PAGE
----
By Melanie Sjoberg
and Peter Boyle
MELBOURNE — The May 1 ACTU special unions conference to discuss the Industrial Relations Commission national wage decision fell in unanimously behind ACTU secretary Bill Kelty's proposal to reject the decision and seek the terms of Accord Mark VI through direct negotiations with employers.
"There are times for compromise and there are times not to", said Kelty, opening a verbal barrage against the IRC. "This is a fight and fights are always worthwhile ... there is no reason for the trade union movement to eat the vomit ... I will never accept this decision because it is an abrogation of everything we stand for as a union movement."
But beyond rhetoric, Kelty had very little to offer. The Financial Review editorial the next day advised employers to ignore the noise from the ACTU and be thankful for the move to a "far less national and all-embracing wages system".
Chris Kylie, Victorian secretary of the Transport Workers Union, drew similar conclusions: "When Kelty talks about enterprise bargaining, I don't know what he means", he told Green Left. "The experience in our industry is that it threatens the destruction of the entire award system. Maybe awards are not always perfect, but they do provide minimal protection for workers."
The conference decided that unions would approach employers with their claim for $12, a 3% superannuation rise, and further rises linked to enterprise bargaining. If employers don't agree, "affiliates should prosecute claims of their own choosing with an aggregate outcome not less than the current accord package". The conference conceded that some unions might have to undertake a "vigorous campaign", but no concerted national industrial action was planned.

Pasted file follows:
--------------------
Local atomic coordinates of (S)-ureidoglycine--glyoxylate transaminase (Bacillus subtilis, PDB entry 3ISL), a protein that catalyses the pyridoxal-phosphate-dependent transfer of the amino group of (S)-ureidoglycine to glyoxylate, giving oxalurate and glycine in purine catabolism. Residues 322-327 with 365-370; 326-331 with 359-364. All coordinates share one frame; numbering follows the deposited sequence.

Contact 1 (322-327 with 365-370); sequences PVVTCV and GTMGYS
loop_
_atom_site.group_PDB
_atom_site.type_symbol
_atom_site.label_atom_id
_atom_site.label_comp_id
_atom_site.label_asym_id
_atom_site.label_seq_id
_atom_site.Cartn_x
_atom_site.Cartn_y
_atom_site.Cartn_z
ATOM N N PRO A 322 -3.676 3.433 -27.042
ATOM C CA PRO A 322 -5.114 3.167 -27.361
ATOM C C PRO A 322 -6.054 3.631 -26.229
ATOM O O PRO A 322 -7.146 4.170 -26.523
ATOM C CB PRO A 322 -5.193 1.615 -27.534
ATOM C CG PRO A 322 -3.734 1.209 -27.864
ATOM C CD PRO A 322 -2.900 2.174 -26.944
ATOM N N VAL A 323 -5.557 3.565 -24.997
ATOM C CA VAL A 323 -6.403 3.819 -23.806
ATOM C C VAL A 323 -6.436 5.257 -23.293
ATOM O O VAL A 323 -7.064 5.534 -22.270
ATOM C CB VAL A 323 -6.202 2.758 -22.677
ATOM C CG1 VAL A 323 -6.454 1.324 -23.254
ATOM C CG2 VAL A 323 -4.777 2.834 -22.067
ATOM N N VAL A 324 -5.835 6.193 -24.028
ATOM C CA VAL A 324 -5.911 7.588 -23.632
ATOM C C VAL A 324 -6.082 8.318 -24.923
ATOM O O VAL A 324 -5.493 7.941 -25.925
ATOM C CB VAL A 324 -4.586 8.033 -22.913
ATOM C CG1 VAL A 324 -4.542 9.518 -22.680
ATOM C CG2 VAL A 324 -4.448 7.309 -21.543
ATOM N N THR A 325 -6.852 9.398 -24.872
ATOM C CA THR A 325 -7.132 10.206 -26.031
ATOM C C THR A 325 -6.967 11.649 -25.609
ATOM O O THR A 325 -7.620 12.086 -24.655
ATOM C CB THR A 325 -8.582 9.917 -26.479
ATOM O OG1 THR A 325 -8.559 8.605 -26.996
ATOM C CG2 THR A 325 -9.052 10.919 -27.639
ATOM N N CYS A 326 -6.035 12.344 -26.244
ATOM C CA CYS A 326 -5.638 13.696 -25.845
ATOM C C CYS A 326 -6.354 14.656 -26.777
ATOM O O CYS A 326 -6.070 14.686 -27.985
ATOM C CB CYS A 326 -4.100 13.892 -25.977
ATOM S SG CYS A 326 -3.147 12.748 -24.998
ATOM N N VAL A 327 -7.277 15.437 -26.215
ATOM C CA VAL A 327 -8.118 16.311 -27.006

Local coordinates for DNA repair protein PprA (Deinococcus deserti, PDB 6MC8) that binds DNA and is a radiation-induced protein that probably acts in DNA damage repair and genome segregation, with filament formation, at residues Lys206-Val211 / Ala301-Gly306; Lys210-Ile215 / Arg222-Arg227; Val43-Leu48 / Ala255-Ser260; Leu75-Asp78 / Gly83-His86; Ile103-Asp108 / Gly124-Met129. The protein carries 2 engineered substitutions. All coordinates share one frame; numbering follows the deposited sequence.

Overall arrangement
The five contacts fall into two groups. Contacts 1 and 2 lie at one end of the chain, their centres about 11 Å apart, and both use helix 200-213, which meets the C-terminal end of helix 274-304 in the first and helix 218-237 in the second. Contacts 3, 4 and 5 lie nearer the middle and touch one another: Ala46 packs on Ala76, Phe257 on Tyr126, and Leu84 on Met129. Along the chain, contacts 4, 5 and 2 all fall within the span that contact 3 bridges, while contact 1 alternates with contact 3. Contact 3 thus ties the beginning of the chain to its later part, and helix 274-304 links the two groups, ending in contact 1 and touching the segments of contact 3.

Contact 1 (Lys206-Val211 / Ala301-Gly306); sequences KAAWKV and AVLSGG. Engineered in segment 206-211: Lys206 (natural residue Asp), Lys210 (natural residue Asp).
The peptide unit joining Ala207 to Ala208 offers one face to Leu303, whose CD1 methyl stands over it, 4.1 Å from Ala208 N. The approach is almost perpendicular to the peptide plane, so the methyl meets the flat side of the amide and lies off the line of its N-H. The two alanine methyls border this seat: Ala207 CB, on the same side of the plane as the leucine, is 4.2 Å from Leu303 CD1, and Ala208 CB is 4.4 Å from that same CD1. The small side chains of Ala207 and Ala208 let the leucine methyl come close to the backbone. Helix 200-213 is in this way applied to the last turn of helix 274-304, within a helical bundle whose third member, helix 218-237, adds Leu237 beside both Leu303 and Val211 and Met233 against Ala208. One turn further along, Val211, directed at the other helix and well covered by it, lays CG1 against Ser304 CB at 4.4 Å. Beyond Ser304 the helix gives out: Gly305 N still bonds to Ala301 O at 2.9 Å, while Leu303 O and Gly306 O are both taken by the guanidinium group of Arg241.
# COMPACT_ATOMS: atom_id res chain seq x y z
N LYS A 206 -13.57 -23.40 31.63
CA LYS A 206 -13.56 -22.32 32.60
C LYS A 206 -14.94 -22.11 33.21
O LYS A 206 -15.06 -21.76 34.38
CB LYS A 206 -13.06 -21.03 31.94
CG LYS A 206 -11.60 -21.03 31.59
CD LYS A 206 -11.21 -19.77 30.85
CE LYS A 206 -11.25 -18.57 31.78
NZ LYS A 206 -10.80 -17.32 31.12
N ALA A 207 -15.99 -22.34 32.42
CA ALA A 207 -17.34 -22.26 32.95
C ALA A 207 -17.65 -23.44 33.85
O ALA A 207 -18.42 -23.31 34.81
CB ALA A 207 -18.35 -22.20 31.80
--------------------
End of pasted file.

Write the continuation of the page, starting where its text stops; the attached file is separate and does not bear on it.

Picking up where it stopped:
The conference was vague about when and how any gains by stronger unions might be spread to the rest of the movement. "If the ball game is to move to enterprise bargaining, it will be the small shops that lose out", Electrical Trades Union Victorian secretary Gary Main told Green Left.
The ETU would organise some concerted action with other traditionally left unions, he said. "The ETU will be holding mass meetings in conjunction with other unions in each of the metals, construction and government sectors. The minimum position will be to fight for a 4.5% pay increase, $12 up front and 3% super.
"I don't accept the view that trade unions should become moderate and silent in times of recession. We will encourage a fight to maintain real wages without trade-offs."
Kelty's estimate was different: "Let us not mislead anybody. The economy is tight. We are going to have to battle through company by company, industry by industry. There can be no expectation we are going to have some immediate success overnight."
But it seems unlikely that many unions will be able to win concessions by-company negotiations while the current recession lasts. Even the ACTU's Accord partner, the Hawke government, is refusing to consider paying anything over $12 to public servants until after November.
ACTU assistant secretary Laurie Carmichael cautioned delegates to choose when and where to act "vigorously".
"After eight years of the Accord, Kelty should finally realise that it has let workers down", said Chris Kylie. "The system has been unfair, unjust and unbalanced for a long time. Trade unions were lulled into a false sense of security awaiting the drip-down effect."
Kelty was not prepared to admit this in his speech to the conference. "You are either for the national wage decision or for the Accord", he said, warning unions considering taking the 2.5% offered by the IRC that they might be denied increases won "in the field".
"Transport workers will be fighting for $12 and 3% super up front, as well as a $25 a week flexibility allowance in return for all the flexibility the bosses have taken in restructuring", said Kylie. "We won't cop trade-offs. We expect the federal office of the union to orchestrate a national campaign." n